Eruption, or rash, means an outbreak, in a scattered form, upon the surface of the skin. The skin is usually raised and red, or it may be covered with scales, or crusts, or vesicles containing ﬂuid. Eruptions diﬀer in appearance: for example, the eruption of MEASLES is always distinguishable from that of CHICKENPOX. But the same disease may also produce diﬀerent eruptions in diﬀerent people; or in the same person in diﬀerent states of health; or even on diﬀerent parts of the body at one time.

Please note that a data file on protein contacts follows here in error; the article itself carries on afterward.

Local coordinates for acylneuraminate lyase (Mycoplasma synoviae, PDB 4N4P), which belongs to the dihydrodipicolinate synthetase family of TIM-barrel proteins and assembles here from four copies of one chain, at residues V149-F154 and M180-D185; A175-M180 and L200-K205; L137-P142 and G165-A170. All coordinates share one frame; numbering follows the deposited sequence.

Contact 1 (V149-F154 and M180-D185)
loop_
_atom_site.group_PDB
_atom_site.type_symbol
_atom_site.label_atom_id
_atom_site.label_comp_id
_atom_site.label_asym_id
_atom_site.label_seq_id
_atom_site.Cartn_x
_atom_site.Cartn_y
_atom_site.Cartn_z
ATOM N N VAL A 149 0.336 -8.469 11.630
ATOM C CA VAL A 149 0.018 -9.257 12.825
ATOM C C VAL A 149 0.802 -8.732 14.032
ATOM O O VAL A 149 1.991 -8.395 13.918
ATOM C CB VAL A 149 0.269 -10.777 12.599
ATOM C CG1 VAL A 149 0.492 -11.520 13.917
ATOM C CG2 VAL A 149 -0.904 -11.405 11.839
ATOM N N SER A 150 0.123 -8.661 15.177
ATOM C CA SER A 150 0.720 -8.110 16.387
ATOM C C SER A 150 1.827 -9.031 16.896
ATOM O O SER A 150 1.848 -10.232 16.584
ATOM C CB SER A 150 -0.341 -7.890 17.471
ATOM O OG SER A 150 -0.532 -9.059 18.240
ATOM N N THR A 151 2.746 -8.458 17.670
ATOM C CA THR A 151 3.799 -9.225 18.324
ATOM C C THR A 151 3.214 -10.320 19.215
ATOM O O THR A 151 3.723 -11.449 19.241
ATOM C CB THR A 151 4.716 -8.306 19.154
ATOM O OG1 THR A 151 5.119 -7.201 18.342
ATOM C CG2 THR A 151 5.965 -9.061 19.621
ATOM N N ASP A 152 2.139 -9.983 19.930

Eruptions may be acute or chronic. Most of the acute eruptions belong to the exanthemata (see EXANTHEM): that is, they are bright in col-our and burst out suddenly like a ﬂower. These are the eruptions of SCARLET FEVER, measles, German measles (see RUBELLA), SMALLPOX and chickenpox. In general, the severity of these diseases can be measured by the amount of eruption. Some eruptions are very transitory, like nettle-rash, appearing and vanishing again in the course of a few hours. (See also SKIN, DISEASES OF.)